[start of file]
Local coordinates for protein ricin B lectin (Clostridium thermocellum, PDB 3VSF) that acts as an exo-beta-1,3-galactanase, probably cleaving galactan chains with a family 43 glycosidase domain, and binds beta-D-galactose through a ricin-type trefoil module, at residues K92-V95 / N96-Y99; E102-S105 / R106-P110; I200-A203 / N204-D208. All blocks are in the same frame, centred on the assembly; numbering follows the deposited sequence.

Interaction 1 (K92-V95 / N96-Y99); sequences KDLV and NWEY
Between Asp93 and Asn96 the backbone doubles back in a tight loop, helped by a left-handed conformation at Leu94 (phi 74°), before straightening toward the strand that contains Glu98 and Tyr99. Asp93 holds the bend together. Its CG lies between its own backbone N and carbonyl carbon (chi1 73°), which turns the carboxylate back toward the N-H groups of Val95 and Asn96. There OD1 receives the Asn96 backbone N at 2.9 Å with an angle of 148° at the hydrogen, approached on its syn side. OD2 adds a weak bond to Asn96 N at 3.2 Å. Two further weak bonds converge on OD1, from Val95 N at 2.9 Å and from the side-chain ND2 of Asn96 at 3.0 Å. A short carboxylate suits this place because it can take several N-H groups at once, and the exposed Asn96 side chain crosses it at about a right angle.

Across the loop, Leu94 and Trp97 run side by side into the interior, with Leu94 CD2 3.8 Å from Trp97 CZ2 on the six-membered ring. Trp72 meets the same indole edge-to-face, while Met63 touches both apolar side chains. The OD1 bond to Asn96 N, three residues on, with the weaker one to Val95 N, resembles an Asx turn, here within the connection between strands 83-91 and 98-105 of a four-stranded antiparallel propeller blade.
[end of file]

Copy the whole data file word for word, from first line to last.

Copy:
Local coordinates for protein ricin B lectin (Clostridium thermocellum, PDB 3VSF) that acts as an exo-beta-1,3-galactanase, probably cleaving galactan chains with a family 43 glycosidase domain, and binds beta-D-galactose through a ricin-type trefoil module, at residues K92-V95 / N96-Y99; E102-S105 / R106-P110; I200-A203 / N204-D208. All blocks are in the same frame, centred on the assembly; numbering follows the deposited sequence.

Interaction 1 (K92-V95 / N96-Y99); sequences KDLV and NWEY
Between Asp93 and Asn96 the backbone doubles back in a tight loop, helped by a left-handed conformation at Leu94 (phi 74°), before straightening toward the strand that contains Glu98 and Tyr99. Asp93 holds the bend together. Its CG lies between its own backbone N and carbonyl carbon (chi1 73°), which turns the carboxylate back toward the N-H groups of Val95 and Asn96. There OD1 receives the Asn96 backbone N at 2.9 Å with an angle of 148° at the hydrogen, approached on its syn side. OD2 adds a weak bond to Asn96 N at 3.2 Å. Two further weak bonds converge on OD1, from Val95 N at 2.9 Å and from the side-chain ND2 of Asn96 at 3.0 Å. A short carboxylate suits this place because it can take several N-H groups at once, and the exposed Asn96 side chain crosses it at about a right angle.

Across the loop, Leu94 and Trp97 run side by side into the interior, with Leu94 CD2 3.8 Å from Trp97 CZ2 on the six-membered ring. Trp72 meets the same indole edge-to-face, while Met63 touches both apolar side chains. The OD1 bond to Asn96 N, three residues on, with the weaker one to Val95 N, resembles an Asx turn, here within the connection between strands 83-91 and 98-105 of a four-stranded antiparallel propeller blade.